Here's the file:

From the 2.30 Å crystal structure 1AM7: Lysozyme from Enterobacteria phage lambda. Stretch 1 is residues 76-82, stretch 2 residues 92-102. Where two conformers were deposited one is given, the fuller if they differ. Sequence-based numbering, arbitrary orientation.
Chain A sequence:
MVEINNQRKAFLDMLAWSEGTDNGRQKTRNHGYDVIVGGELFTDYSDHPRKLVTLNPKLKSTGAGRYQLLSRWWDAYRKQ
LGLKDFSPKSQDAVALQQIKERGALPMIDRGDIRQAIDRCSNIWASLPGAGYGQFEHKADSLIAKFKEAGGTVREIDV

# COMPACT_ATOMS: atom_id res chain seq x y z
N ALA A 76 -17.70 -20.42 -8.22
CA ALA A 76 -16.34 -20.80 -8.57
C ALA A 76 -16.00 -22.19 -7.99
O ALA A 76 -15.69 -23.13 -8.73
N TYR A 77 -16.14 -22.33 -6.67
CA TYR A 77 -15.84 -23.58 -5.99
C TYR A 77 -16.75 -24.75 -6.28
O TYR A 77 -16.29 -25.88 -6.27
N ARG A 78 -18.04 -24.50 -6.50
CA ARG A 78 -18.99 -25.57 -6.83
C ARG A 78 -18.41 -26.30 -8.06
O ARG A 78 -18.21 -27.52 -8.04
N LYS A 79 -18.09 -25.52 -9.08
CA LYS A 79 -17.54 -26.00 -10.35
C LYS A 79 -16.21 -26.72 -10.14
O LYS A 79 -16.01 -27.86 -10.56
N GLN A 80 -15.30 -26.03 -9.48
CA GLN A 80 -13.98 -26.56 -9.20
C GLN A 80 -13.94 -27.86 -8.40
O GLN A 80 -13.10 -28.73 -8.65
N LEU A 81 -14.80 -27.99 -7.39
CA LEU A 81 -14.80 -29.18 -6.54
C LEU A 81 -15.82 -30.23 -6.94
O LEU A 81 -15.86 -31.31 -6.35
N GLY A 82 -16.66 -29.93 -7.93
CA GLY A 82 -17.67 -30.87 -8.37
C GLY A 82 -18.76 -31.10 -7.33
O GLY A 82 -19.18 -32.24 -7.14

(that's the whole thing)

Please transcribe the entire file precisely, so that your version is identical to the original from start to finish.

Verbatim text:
From the 2.30 Å crystal structure 1AM7: Lysozyme from Enterobacteria phage lambda. Stretch 1 is residues 76-82, stretch 2 residues 92-102. Where two conformers were deposited one is given, the fuller if they differ. Sequence-based numbering, arbitrary orientation.
Chain A sequence:
MVEINNQRKAFLDMLAWSEGTDNGRQKTRNHGYDVIVGGELFTDYSDHPRKLVTLNPKLKSTGAGRYQLLSRWWDAYRKQ
LGLKDFSPKSQDAVALQQIKERGALPMIDRGDIRQAIDRCSNIWASLPGAGYGQFEHKADSLIAKFKEAGGTVREIDV

# COMPACT_ATOMS: atom_id res chain seq x y z
N ALA A 76 -17.70 -20.42 -8.22
CA ALA A 76 -16.34 -20.80 -8.57
C ALA A 76 -16.00 -22.19 -7.99
O ALA A 76 -15.69 -23.13 -8.73
N TYR A 77 -16.14 -22.33 -6.67
CA TYR A 77 -15.84 -23.58 -5.99
C TYR A 77 -16.75 -24.75 -6.28
O TYR A 77 -16.29 -25.88 -6.27
N ARG A 78 -18.04 -24.50 -6.50
CA ARG A 78 -18.99 -25.57 -6.83
C ARG A 78 -18.41 -26.30 -8.06
O ARG A 78 -18.21 -27.52 -8.04
N LYS A 79 -18.09 -25.52 -9.08
CA LYS A 79 -17.54 -26.00 -10.35
C LYS A 79 -16.21 -26.72 -10.14
O LYS A 79 -16.01 -27.86 -10.56
N GLN A 80 -15.30 -26.03 -9.48
CA GLN A 80 -13.98 -26.56 -9.20
C GLN A 80 -13.94 -27.86 -8.40
O GLN A 80 -13.10 -28.73 -8.65
N LEU A 81 -14.80 -27.99 -7.39
CA LEU A 81 -14.80 -29.18 -6.54
C LEU A 81 -15.82 -30.23 -6.94
O LEU A 81 -15.86 -31.31 -6.35
N GLY A 82 -16.66 -29.93 -7.93
CA GLY A 82 -17.67 -30.87 -8.37
C GLY A 82 -18.76 -31.10 -7.33
O GLY A 82 -19.18 -32.24 -7.14